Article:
The employer may not replace employees involved in the strike, neither with internal nor with external personnel. The infraction of this rule is a severe disloyal practice, sanctioned with a fine ranging between 10 to 100 UTM per each negotiating employee. The union shall provide emergency teams, comprised by bargaining employees, the purpose of which is to perform the company’s “minimum services,” allowing for:

  1. Protection of tangible assets and of the company’s facilities.
  2. Ensuring the prevention of environmental and sanitary damages.
  3. Service for the population’s basic needs.
  4. Ensuring the supply of essential public services.
  5. Prevention of accidents.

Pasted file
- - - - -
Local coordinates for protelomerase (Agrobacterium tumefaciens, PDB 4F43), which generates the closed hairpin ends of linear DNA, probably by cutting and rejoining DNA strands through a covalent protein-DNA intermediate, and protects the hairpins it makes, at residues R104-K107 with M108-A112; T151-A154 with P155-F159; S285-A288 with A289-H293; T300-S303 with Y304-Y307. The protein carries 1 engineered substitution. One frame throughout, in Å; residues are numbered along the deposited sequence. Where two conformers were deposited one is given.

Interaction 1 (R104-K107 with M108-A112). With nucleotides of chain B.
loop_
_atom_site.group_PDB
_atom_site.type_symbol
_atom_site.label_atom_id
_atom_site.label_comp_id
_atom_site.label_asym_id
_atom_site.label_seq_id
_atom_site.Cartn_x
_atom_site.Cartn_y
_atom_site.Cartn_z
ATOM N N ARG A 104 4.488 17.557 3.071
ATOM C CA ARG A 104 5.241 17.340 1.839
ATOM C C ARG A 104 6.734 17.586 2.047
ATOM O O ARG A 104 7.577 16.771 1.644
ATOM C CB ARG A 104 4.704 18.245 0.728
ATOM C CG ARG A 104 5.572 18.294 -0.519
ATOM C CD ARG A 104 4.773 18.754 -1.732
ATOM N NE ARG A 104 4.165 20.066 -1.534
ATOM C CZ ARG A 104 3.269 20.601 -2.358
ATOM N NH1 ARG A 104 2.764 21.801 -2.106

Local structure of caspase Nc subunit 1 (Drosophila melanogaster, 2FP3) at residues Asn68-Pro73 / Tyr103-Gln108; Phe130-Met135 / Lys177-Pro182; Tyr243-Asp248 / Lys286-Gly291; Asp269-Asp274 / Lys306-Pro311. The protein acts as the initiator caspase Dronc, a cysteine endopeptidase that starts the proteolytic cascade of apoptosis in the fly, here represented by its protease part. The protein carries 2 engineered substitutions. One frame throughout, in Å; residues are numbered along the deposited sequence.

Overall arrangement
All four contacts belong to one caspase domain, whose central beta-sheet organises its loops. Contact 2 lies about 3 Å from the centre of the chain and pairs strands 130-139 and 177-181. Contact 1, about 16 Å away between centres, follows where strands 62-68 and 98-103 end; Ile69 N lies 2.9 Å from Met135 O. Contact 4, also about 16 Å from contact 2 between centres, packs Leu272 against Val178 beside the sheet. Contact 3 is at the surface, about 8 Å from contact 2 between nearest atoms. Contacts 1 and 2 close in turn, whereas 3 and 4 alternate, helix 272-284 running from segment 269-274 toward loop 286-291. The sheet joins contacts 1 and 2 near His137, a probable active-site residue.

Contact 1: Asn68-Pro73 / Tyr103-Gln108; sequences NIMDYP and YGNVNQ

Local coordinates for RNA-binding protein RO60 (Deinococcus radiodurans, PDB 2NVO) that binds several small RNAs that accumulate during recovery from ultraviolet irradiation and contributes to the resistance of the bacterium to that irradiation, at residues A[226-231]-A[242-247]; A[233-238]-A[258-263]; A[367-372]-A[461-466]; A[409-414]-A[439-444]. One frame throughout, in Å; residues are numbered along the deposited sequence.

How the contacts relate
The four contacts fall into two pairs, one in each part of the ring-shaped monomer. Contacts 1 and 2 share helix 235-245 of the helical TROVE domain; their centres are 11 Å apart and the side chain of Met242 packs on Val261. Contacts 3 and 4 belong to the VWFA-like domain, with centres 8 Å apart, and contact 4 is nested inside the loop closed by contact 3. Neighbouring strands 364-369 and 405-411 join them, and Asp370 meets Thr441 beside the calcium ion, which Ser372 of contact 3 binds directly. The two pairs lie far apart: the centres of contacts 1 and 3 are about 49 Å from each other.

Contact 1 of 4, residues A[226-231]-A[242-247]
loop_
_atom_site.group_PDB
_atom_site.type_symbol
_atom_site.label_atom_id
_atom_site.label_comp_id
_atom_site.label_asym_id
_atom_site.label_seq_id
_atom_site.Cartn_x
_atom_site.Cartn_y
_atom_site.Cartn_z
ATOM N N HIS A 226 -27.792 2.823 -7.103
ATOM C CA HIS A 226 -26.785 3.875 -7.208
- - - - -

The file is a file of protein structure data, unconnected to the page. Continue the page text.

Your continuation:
A bilateral proceeding is created for the purposes of qualifying companies in which strikes may be forbidden, establishing the right to a complaint procedure before the relevant Court of Appeals in respect of the resolution that declares the admissibility or inadmissibility of strikes.

In turn, a new aspect established by the law is that the employer, exercising its legal rights, may amend the shifts or working hours and carry out any necessary amendments are required to ensure that the workers that are not involved in the strike can perform the functions agreed in their work contracts, without this constituting a disloyal practice, nor a breach of the prohibition to replace workers. The foregoing has not been defined and the courts are expected to actively participate in the process of implementing this reform, along with the Labor Directorate.

On September 8, 2016, the Official Gazette published Law No. 20,940 titled “Modernization of the labor relationship system”, which will come into effect on April 1, 2017. Throughout its legislative approval process, this item was known as the “Labor Reform”.